A new white paper has been released this week that highlights how changes in higher education will make UK universities more accountable to students.
Graduates will soon be paying more than ever before towards the cost of their degrees, but the government believes its new proposals will improve their experiences as students, expand their choices and make universities more accountable than ever before.
Entitled Students at the Heart of the System, the white paper covers four broad areas: reforming funding, delivering a better student experience, enabling universities to increase social mobility and reducing regulation and removing barriers for new providers.
One of its key points is to promote consumer choice among potential students by giving them more information on which to base their decision-making. According to the paper, universities will have to share data on teaching hours and lecture sizes as well as the destinations of past graduates and their average starting salaries.
Other reforms put forward in the paper include undertaking a review into how university-industry collaboration can grow, also focusing on reversing the decline in sandwich courses and encouraging universities to engage actively with employers to accredit or ‘kitemark’ courses to indicate to students that they are valued by them. It is also offering opportunities for universities to change the number of students they take on.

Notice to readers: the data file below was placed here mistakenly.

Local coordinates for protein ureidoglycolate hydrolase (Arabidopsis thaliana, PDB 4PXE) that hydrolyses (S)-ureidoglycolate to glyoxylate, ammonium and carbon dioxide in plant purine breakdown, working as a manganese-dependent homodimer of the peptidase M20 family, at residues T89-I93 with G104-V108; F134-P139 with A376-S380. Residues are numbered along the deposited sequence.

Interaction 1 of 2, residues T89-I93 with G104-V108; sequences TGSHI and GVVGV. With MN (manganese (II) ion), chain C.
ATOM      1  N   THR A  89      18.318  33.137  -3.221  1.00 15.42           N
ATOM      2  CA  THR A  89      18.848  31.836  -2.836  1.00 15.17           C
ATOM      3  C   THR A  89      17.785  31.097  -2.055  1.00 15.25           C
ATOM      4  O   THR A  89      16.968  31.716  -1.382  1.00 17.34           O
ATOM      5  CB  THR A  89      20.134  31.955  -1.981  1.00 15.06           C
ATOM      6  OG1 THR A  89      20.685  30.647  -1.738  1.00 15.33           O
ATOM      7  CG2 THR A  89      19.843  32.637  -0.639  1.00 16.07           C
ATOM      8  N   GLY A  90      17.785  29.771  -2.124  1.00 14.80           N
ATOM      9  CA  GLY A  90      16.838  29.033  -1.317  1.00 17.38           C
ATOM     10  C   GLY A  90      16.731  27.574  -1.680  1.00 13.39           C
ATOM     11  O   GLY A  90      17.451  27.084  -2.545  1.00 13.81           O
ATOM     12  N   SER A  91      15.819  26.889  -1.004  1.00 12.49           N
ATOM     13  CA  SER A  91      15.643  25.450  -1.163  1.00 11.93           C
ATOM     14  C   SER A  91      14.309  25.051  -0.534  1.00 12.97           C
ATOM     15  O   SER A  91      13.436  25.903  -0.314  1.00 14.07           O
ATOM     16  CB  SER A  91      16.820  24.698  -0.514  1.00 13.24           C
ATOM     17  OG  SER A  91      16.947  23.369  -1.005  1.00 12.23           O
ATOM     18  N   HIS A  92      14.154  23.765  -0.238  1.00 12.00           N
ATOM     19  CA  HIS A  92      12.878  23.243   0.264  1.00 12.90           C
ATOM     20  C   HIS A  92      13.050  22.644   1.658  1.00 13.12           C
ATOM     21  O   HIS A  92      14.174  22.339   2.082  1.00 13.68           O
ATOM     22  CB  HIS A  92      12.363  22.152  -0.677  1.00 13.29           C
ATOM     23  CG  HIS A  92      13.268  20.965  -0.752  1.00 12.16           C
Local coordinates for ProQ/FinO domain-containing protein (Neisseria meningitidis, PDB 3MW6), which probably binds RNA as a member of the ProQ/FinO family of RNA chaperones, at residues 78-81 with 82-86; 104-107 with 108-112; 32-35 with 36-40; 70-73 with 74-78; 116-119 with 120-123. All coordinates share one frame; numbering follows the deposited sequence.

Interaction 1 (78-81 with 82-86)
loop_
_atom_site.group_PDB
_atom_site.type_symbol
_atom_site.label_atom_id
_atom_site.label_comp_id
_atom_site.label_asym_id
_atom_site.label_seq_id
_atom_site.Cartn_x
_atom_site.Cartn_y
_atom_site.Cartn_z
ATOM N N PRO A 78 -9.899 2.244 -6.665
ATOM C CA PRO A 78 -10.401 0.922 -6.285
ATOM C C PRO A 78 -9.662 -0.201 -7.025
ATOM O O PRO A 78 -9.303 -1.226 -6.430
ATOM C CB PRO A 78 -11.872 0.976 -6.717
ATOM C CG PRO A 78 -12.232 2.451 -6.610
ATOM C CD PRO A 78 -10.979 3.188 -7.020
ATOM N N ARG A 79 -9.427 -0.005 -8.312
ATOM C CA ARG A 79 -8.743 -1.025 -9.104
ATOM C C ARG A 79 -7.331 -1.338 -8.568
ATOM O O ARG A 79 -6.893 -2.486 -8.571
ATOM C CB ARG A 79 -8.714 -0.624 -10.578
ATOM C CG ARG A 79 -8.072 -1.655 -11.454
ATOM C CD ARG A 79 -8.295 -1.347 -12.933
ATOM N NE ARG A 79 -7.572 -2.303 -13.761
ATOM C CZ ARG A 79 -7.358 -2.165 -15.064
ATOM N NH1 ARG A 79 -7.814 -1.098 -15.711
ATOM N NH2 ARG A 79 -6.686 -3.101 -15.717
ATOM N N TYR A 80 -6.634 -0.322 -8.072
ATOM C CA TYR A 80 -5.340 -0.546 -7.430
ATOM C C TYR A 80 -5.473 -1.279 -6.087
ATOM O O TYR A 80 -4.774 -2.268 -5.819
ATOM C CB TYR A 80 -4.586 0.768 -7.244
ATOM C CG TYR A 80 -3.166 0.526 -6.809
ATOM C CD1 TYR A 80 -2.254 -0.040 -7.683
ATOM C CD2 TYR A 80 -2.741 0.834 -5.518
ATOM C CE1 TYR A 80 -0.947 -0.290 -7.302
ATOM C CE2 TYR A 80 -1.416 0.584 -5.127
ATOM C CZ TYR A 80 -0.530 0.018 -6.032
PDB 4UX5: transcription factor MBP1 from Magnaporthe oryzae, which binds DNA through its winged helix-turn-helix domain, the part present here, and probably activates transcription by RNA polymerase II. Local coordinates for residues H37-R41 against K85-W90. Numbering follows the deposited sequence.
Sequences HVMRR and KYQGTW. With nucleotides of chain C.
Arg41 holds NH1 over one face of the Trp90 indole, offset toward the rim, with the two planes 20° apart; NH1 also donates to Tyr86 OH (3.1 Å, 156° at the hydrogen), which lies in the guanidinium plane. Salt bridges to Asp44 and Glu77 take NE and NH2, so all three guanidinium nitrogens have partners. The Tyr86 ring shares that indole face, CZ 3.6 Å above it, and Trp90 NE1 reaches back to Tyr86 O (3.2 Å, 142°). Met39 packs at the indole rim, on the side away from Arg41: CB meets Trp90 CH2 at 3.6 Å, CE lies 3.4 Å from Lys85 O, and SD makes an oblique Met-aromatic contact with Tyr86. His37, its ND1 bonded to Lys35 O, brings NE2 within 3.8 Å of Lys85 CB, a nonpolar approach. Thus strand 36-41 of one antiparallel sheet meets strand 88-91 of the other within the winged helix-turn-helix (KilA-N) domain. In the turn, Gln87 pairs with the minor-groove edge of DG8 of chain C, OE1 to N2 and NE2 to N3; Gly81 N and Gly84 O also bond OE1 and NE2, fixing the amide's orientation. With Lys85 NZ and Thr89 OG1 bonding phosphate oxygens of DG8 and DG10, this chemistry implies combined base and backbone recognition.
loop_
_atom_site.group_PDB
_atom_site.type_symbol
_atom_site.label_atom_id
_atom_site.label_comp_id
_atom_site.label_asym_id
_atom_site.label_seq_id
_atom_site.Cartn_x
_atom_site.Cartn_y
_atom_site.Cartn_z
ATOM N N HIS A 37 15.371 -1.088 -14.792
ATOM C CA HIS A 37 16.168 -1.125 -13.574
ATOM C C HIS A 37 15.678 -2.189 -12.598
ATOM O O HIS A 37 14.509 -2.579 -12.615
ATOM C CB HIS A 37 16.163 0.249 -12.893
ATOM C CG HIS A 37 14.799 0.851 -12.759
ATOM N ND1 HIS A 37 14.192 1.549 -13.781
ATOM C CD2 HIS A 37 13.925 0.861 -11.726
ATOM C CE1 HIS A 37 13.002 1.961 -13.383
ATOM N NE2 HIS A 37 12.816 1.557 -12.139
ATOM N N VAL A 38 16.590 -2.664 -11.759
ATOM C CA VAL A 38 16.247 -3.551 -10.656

“The government will reform the financing of higher education, promote a better student experience and foster social mobility. Our overall goal is a sector that is freed to respond in new ways to the needs of students,” says Universities Minister, David Willetts.
“Responding to student demand means enabling a greater diversity of provision. This may mean more higher education going on in a wider range of different settings, such as Further Education colleges and other alternative providers offering innovative types of course. We must move away from a world in which the number of students allocated to each university is determined in Whitehall. But universities will be under competitive pressure to provide better quality and at lower cost,” he notes.